The distinctive imposition of the second commandment notwithstanding, the Hebrew Bible has a great deal to say about art. Moreover, it promotes poetry and has been a source of inspiration for all the arts in Western culture to a degree surpassed only by the New Testament.
TENSION IN TEXT AND COMMENTARY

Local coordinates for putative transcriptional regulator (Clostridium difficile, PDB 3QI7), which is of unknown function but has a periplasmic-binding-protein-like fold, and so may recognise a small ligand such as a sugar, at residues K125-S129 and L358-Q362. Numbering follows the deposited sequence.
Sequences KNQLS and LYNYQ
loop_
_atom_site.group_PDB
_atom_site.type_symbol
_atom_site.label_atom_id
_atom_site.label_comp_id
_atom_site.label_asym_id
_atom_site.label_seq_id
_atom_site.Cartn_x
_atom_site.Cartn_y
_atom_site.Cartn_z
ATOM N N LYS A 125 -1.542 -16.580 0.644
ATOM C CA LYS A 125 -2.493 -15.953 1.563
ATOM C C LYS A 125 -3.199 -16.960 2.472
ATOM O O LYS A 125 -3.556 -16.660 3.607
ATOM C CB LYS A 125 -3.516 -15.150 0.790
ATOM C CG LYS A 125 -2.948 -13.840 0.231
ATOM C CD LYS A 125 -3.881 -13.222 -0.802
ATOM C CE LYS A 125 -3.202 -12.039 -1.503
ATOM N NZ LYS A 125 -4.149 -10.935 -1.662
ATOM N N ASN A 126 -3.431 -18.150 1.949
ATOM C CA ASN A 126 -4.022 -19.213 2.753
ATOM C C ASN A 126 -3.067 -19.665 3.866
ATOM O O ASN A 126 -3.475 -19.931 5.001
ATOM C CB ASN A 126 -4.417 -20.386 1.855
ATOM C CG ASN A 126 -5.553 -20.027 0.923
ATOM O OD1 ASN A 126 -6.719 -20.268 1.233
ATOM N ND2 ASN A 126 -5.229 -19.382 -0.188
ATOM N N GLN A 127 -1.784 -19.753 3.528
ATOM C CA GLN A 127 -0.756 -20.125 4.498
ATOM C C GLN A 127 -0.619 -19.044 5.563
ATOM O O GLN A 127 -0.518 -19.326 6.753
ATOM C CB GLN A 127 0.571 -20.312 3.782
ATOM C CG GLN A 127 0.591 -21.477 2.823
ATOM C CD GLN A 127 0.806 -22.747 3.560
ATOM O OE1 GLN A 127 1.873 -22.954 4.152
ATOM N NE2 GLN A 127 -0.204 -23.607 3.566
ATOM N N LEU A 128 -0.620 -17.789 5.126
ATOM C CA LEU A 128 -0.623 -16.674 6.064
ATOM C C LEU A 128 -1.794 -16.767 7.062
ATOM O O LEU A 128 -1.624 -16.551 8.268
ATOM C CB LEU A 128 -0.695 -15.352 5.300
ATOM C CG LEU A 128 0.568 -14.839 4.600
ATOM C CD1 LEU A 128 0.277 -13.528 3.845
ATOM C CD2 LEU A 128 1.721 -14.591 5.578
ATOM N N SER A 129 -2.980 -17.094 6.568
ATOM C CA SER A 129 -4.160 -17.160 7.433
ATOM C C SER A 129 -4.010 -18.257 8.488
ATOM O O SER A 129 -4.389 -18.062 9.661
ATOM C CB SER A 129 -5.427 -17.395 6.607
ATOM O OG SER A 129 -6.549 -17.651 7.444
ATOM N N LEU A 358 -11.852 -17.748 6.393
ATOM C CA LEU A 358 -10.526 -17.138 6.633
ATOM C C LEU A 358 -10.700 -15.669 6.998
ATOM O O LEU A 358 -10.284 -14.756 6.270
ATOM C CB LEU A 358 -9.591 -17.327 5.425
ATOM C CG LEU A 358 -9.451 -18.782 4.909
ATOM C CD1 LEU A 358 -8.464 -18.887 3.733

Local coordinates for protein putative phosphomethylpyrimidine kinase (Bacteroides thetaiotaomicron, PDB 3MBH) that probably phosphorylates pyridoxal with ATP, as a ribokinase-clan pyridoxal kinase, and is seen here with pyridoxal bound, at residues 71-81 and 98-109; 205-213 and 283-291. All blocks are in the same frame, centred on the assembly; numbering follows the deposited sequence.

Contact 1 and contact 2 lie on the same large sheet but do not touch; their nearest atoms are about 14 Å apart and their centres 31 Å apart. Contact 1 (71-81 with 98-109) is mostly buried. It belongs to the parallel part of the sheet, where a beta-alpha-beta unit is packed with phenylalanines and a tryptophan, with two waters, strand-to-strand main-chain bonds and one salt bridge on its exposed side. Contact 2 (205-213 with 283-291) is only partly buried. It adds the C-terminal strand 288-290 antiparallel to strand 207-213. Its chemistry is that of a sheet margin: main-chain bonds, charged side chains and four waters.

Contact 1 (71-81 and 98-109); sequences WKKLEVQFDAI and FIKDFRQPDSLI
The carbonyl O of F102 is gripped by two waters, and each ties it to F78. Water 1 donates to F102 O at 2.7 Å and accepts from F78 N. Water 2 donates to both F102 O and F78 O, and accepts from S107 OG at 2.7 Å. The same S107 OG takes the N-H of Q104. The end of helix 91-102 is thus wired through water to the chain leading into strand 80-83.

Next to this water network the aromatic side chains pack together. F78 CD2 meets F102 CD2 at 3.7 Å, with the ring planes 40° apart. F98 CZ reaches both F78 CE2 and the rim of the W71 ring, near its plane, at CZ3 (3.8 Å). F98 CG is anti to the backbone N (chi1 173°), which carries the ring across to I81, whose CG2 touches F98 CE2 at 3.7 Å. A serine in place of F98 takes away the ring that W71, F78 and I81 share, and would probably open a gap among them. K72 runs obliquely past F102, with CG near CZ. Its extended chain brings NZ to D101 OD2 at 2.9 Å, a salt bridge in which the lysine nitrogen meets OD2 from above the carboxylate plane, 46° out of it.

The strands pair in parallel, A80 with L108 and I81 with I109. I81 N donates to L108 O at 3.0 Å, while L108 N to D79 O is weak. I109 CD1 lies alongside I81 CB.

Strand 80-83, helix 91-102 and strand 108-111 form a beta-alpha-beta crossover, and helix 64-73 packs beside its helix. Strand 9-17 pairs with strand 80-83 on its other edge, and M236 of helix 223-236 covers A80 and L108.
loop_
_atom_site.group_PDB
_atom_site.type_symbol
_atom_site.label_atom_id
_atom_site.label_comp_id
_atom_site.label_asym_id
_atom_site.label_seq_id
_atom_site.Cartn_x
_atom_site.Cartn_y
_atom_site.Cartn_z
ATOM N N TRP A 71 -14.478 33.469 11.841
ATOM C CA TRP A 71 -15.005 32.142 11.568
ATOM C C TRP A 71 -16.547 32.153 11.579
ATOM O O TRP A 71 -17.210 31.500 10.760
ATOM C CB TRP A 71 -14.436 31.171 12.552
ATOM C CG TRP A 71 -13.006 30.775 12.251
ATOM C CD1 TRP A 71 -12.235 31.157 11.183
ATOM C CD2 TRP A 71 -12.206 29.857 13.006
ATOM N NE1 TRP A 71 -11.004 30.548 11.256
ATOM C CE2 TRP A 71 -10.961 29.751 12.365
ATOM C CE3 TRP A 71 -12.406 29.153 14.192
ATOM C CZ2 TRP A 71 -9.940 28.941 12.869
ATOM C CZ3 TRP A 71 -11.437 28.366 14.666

While Jewish artists from patriarchal times observed careful scruples where the human image (closely associated with the divinity, Gen 1:26–7) was concerned, the actual term used by the text of Exodus (20:4) makes it clear that “graven image” (from the Hebrew pāsal, “to carve from wood or stone”) refers specifically to three-dimensional rather than two-dimensional images. Typically, these three-dimensional images were used as idols. That there is no ban on other forms of representational imagery is clear from the same book of Exodus, in which the Lord reveals to Moses that he has called Bezalel of the tribe of Judah, filling him “with divine spirit, ability, intelligence, and knowledge of every kind of craft, to devise artistic designs, to work in gold, silver, bronze, and in cutting stones for setting, woodcarving and every kind of craft” (31:1–5). The artistic provisions for the beauty of the Tabernacle are intensified when Solomon deputizes Hiram of the tribe of Naphtali to be the master artisan for the far more elaborate artwork of the Temple (1 Kgs 7:13–51). There, not only carved candlesticks and cherubim but also bas relief and sculpted gold pomegranates, lilies, lions, oxen, wheels, and palm trees were all arranged in splendor. The association of Solomon's wisdom with the beauty of artistic endeavor, moreover, was embedded in the very term for the artist: the artist is “filled with divine spirit” and wisdom. Indeed, the characteristic trait of the artist is to be ḥăkam-lēb (“wise-hearted”; Exod 31:2–6, 35:30–6; 1 Kgs 7:14, etc.). Ezekiel speaks comparably of “the beauty of wisdom” (28:7). After the Babylonian captivity, God commands Cyrus to rebuild the Temple using beautiful materials (Ezra 1:2), and two hundred singers go back to the ruins of Jerusalem to provide choral accompaniment for Temple worship (Ezra 2:65). It is impossible to read the text of the Hebrew Bible for long without appreciating the deep affection for artistic expression in its pages.
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